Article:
I haven't commented before now on the matter of Court of Criminal Appeals Judge Sharon Keller and her refusal to allow a motion to stay an execution pending a Supreme Court ruling. The basic background of the story is here:
The Chi ruling came as new details emerged about the Texas court's refusal to stay open past 5 p.m. on Sept. 25 so lawyers could file an appeal on behalf of death row inmate Michael Richard. The Supreme Court had accepted the lethal injection case earlier that day, and Richard's lawyers argued that the extra time was needed to respond to the new circumstances and to address computer problems that delayed the printing of Richard's motion.
Richard was executed later than night, and news of the court's refusal appeared in newspapers, and critical editorials, around the world.
Last week, court personnel declined to say who made the decision to close at 5 p.m.
It was revealed Tuesday that the decision was made by Presiding Judge Sharon Keller without consulting any of the court's eight other judges or later informing them about the decision -- including Judge Cheryl Johnson, who was assigned to handle any late motions in Richard's case.
Johnson, who learned about the request to stay open past 5 p.m. in an Austin American-Statesman story, said her first reaction to the news was "utter dismay."
"And I was angry," she said. "If I'm in charge of the execution, I ought to have known about those things, and I ought to have been asked whether I was willing to stay late and accept those filings."
Johnson said she would have accepted the brief for consideration by the court. "Sure," she said. "I mean, this is a death case."
Judge Cathy Cochran said the Richard case raised troubling questions.
"First off, was justice done in the Richard case? And secondly, will the public perceive that justice was done and agree that justice was done?" Cochran said. "Our courts should be open to always redress a true wrong, and as speedily as possible. That's what courts exist for."
At least three judges were working late in the courthouse that evening, and others were available by phone if needed, court personnel said.
None of the judges was informed of Richard's request by Keller or by the court's general counsel, Edward Marty, who had consulted with Keller on the request.
Keller defended her actions, saying she was relating the court's longstanding practice to close on time.
"I got a phone call shortly before 5 and was told that the defendant had asked us to stay open. I asked why, and no reason was given," Keller said. "And I know that that is not what other people have said, but that's the truth. They did not tell us they had computer failure.
"And given the late request, and with no reason given, I just said, 'We close at 5.' I didn't really think of it as a decision as much as a statement," Keller said.
Keilen, whose organization also handled Richard's appeal, said court clerks were informed about the computer problems.
[H]onestly, what's the hurry? Why rush to execute someone under a cloud when you can do it next year (when the Court is likely to rule again) free and clear of constitutional questions, or when you can do it in a more appropriate way? Wouldn't we rather be right than fast? This kind of image-ignorant thinking validates the stereotype that we kill 'em first and ask questions later.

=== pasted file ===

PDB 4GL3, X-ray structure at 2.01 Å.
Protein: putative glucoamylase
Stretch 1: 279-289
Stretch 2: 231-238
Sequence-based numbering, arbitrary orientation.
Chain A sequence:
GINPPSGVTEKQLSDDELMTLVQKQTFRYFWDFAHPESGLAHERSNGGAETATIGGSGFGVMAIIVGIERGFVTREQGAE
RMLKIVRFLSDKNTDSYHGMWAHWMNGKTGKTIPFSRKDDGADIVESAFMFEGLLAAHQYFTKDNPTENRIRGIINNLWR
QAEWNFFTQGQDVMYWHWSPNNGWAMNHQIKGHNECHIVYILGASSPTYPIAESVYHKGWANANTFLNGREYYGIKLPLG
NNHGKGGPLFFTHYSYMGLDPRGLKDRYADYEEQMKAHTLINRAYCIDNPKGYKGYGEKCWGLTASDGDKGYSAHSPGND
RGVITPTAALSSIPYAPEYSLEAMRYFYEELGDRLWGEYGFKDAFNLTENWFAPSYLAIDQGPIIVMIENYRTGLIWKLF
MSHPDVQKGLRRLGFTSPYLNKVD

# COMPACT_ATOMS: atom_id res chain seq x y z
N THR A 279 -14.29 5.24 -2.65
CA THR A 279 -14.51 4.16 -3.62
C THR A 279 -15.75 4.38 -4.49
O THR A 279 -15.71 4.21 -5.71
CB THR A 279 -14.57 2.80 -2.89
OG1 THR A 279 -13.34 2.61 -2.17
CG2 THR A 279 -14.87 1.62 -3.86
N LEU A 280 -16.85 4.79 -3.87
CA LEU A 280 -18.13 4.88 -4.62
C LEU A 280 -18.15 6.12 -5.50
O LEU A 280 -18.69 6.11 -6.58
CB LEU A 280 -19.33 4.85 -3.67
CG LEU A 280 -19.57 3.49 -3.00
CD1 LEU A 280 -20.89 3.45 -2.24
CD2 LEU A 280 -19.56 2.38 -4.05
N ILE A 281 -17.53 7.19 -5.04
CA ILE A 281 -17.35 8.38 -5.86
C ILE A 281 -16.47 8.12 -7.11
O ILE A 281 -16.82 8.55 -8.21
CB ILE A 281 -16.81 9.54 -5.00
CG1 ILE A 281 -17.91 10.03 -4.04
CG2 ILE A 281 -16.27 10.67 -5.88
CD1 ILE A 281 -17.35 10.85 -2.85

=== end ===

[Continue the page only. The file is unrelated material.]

Twenty lawyers from across Texas filed a formal judicial conduct complaint Wednesday against Texas Court of Criminal Appeals Presiding Judge Sharon Keller, accusing her of violating the constitutional due process of a condemned man.
The complaint to the State Commission on Judicial Conduct says Keller improperly cut off appeals that preceded the execution of Michael Richard on Sept. 25, even though just hours earlier the U.S. Supreme Court had accepted two Kentucky cases on the constitutionality of chemicals used for lethal injection.
Meanwhile, two of his predecessors raised questions about whether Attorney General Greg Abbott should have intervened to stop Richard's execution. The attorney general represents the state in death penalty appeals. Abbott's office declined requests for comment.
The lethal injection issue before the Supreme Court had direct implications for Richard's execution because Texas uses the same chemicals as Kentucky. The Supreme Court has since stayed one Texas execution because of the Kentucky cases. The state appeals court halted the next one.
"Judge Keller's actions denied Michael Richard two constitutional rights, access to the courts and due process, which led to his execution," the complaint states. "Her actions also brought the integrity of the Texas judiciary and of her court into disrepute ... "
Lawyers signing the complaint include former State Bar President Broadus Spivey, Houston criminal defense lawyer Dick DeGuerin, University of Houston law professor Mike Olivas, former appellate Judge Michol O'Connor, state Rep. Harold Dutton, D-Houston, and former Nueces County Attorney Mike Westergren.
The lawyers are being represented in the complaint by Jim Harrington, director of the Texas Civil Rights Project.
Harrington said before filing the complaint that it was "shameful" for Keller to "short-circuit" Richard's rights by ordering the courthouse door locked at 5 p.m. even though fellow appellate judges said they were prepared to stay late to consider defense arguments.
"I think it's probably reflective of her own personal bias in this case about capital punishment and her lack of respect for the rights of defendants, the rights they have under the constitution," he said.